The Boss Snowplow v-plow can be multi-positioned for different-sized jobs, making it a popular choice for contractors who work in both large open spaces and tighter properties.
Plows with versatile features that open up the market to different jobsite demands are a focus for manufacturers this year, and the added options are attracting contractors.
As manufacturers see the purse strings loosening and contractors leaning toward making plow purchases, they are attempting to offer more options for the dollar in order to secure the sale. Plows are trending toward features that offer added versatility, which saves users time and money on the job.
Growing Number of Plowing Contractors
Plow purchasers, like most service providers, have been slow to spend money on equipment. As talk about the economy becomes more positive, they are out shopping for the best products to help them profit in their businesses. Manufacturers are seeing this change in spending habits and are winning customers over with added features.
“Spending has been frugal in recent years as business owners became more careful with their investments,” says Mark Klossner with The Boss Snowplow. “They are starting to buy more trucks and plows, but are demanding more from them, so that’s what we want to give them.”
Contractors are holding on to trucks they’ve had for a couple years and repowering them with new plows, while those who purchase new vehicles need them to be newly outfitted.
“Purchasing decisions have been affected the most on new vehicles,” says Klossner. “We are finally starting to see an uptick in truck sales. With the pent-up demand for trucks these days, an increase in plow sales should follow.”
Veteran snow removal contractors aren’t the only ones shopping around these days. Start-ups are also trying to get in on the action.
“The economy has provided some individuals with excess time. Those with entrepreneurial spirit have entered the snow removal market,” says Mark Harris of Douglas Dynamics, provider of Western, Fisher and Blizzard products. “This trend increased the number of users looking to purchase a snowplow for their half-ton vehicles.”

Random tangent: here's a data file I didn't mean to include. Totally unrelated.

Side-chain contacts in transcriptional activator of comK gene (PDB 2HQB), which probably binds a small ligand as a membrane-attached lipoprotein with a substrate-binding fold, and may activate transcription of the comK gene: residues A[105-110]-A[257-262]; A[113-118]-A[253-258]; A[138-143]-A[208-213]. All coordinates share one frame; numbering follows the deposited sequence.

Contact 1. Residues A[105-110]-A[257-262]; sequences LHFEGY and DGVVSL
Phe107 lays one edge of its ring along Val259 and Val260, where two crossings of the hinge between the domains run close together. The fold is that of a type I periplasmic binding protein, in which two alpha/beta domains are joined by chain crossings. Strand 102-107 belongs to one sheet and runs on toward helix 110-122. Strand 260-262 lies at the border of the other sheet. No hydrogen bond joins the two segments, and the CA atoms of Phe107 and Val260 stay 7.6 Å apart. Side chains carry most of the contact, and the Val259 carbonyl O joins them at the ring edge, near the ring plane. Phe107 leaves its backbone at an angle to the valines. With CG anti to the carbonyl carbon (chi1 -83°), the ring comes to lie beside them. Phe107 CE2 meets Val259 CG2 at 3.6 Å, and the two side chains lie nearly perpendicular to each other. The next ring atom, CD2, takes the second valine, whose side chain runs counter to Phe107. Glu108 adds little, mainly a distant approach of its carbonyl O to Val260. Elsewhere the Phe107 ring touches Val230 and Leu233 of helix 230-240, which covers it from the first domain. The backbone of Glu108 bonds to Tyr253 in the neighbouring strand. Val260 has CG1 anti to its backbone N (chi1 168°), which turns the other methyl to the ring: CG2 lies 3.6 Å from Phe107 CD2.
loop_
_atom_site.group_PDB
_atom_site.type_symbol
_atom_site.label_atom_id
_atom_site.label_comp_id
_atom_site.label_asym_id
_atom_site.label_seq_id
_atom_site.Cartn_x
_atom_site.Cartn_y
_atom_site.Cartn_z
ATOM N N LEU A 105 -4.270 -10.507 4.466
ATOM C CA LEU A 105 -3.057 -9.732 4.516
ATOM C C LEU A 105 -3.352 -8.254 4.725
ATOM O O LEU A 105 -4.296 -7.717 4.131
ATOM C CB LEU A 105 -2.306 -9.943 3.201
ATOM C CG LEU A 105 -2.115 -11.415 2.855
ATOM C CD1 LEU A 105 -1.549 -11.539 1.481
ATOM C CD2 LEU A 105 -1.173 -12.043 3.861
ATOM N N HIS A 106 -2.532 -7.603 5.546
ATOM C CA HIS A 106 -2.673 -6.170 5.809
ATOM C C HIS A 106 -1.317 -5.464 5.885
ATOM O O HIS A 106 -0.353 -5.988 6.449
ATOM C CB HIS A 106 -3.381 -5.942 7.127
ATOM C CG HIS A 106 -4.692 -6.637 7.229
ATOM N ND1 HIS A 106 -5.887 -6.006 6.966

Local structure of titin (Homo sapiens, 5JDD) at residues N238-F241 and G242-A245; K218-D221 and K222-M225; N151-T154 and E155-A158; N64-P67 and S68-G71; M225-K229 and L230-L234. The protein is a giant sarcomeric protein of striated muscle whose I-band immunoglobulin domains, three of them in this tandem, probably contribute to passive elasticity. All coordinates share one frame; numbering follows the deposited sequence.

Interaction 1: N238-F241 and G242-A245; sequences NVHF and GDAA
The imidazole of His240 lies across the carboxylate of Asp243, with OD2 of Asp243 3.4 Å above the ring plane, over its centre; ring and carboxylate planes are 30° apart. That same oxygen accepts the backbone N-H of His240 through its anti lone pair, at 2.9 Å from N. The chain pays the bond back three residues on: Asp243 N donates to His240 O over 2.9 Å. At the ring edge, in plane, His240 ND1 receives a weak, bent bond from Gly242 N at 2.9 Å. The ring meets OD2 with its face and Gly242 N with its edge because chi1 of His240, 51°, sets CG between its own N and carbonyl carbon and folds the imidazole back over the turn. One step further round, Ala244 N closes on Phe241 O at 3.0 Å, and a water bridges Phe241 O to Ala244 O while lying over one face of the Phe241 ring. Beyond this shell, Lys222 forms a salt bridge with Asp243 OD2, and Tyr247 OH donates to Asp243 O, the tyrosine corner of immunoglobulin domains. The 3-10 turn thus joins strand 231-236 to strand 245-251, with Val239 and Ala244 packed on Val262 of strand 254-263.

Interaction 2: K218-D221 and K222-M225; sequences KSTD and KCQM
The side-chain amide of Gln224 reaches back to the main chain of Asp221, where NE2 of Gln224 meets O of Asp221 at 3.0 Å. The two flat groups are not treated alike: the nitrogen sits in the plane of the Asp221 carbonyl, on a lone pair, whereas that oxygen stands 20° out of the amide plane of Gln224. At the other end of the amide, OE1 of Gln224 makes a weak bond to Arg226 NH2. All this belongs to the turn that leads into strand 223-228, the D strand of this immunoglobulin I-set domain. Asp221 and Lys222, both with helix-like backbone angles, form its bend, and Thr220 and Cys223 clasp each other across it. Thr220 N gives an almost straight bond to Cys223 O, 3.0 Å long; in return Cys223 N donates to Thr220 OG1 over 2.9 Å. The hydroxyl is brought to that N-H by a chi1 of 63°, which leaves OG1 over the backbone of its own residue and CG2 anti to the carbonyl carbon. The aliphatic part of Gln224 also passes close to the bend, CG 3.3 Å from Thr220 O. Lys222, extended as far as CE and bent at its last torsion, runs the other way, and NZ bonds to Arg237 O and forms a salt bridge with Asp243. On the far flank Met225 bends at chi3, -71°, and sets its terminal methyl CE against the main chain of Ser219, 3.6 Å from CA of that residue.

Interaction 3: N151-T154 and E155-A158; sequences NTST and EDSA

New Products Increase Bid Opportunities
A portfolio of different-sized plow jobs is common, especially as contractors open up their services to smaller accounts in order to fill up their available time. A plow that fits many different-sized jobs is necessary for ease in operation and profitability.
“Most contractors plow a combination of commercial and residential locations, and each site requires different equipment,” explains Harris. “In order to compensate for the needs of each site, we are witnessing a shift toward expandable-wing plows that allow the contractor to gain productivity and versatility without increasing the size of their fleet.”
With expandable-wing plows, users are able to optimize the blade configuration with wings that increase the width of the plow to fit the needs of their location.
“Boss continues to cater to the v-plow configuration as it becomes more popular because, depending on the type of property or paved area you are cleaning off, the ability to multi-position the v-plow is what is attracting customers,” says Klossner. “The wings can be added to our v-plow line to add a bit more length on each side. For contractors who have a mix of larger open spaces as well as tighter spaces, it’s easy to get out of the truck and add the wings on to the plow for increased snow removal capacity and capability.”
Snow removal professionals are working with the equipment they already have and are trying to take advantage of the available plows and attachments for maximizing their efficiency and profit.
“It’s about saving time, getting the job done faster, using less fuel and ultimately improving the bottom line,” explains Klossner. “Contractors who are also landscapers are continuing to utilize the equipment they have on their skid steers, and are using box plows and similar attachments to move snow in a straight line.”
Users with excess capacity in terms of vehicle weight and capabilities are adding plow wings, shoes and snow deflectors to maximize the productivity of their units.
Manufacturers Fight to Keep Prices Level
Professional plow operators understand that when purchasing a plow they are investing in stability, performance and the extended life of the unit. Many stretched the life of their plows as far as they could go in recent years.
“Contractors typically purchase quality equipment which allows them to extend the lifecycle of their units when economic conditions are difficult,” says Harris. “Contractors realize that a simple, reliable and durable plow is going to cost them less long term because they can’t afford to be down in a storm.”
Many manufacturers are working hard to keep product costs down to keep plows affordable for contractors and help them make money. The pressure is still on contractors to control their costs, so affordable plow options are necessary.
“We understand that with the economy being soft, along with the pressure that’s on snow and ice management professionals as well as our distributors trying to sell the product, we are trying to hold our costs and pricing as flat as possible,” says Klossner. “Anything we can do on the manufacturer side to keep costs and prices level is a big boost to them and the overall economy in the end.”